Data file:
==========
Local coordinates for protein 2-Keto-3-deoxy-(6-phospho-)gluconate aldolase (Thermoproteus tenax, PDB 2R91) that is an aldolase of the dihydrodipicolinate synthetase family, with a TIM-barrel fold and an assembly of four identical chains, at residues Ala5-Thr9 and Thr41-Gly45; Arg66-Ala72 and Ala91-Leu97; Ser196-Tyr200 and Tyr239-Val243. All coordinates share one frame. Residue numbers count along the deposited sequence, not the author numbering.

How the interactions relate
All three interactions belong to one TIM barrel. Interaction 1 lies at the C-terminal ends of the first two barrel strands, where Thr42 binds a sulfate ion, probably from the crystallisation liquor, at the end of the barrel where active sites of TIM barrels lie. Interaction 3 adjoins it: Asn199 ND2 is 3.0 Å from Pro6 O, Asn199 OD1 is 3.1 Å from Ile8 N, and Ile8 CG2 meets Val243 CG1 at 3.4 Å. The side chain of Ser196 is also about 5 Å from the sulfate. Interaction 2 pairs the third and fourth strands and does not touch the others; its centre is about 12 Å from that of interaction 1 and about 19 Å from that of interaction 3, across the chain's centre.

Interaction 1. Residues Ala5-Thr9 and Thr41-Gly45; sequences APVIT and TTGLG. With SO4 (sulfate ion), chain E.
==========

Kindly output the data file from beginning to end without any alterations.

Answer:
Local coordinates for protein 2-Keto-3-deoxy-(6-phospho-)gluconate aldolase (Thermoproteus tenax, PDB 2R91) that is an aldolase of the dihydrodipicolinate synthetase family, with a TIM-barrel fold and an assembly of four identical chains, at residues Ala5-Thr9 and Thr41-Gly45; Arg66-Ala72 and Ala91-Leu97; Ser196-Tyr200 and Tyr239-Val243. All coordinates share one frame. Residue numbers count along the deposited sequence, not the author numbering.

How the interactions relate
All three interactions belong to one TIM barrel. Interaction 1 lies at the C-terminal ends of the first two barrel strands, where Thr42 binds a sulfate ion, probably from the crystallisation liquor, at the end of the barrel where active sites of TIM barrels lie. Interaction 3 adjoins it: Asn199 ND2 is 3.0 Å from Pro6 O, Asn199 OD1 is 3.1 Å from Ile8 N, and Ile8 CG2 meets Val243 CG1 at 3.4 Å. The side chain of Ser196 is also about 5 Å from the sulfate. Interaction 2 pairs the third and fourth strands and does not touch the others; its centre is about 12 Å from that of interaction 1 and about 19 Å from that of interaction 3, across the chain's centre.

Interaction 1. Residues Ala5-Thr9 and Thr41-Gly45; sequences APVIT and TTGLG. With SO4 (sulfate ion), chain E.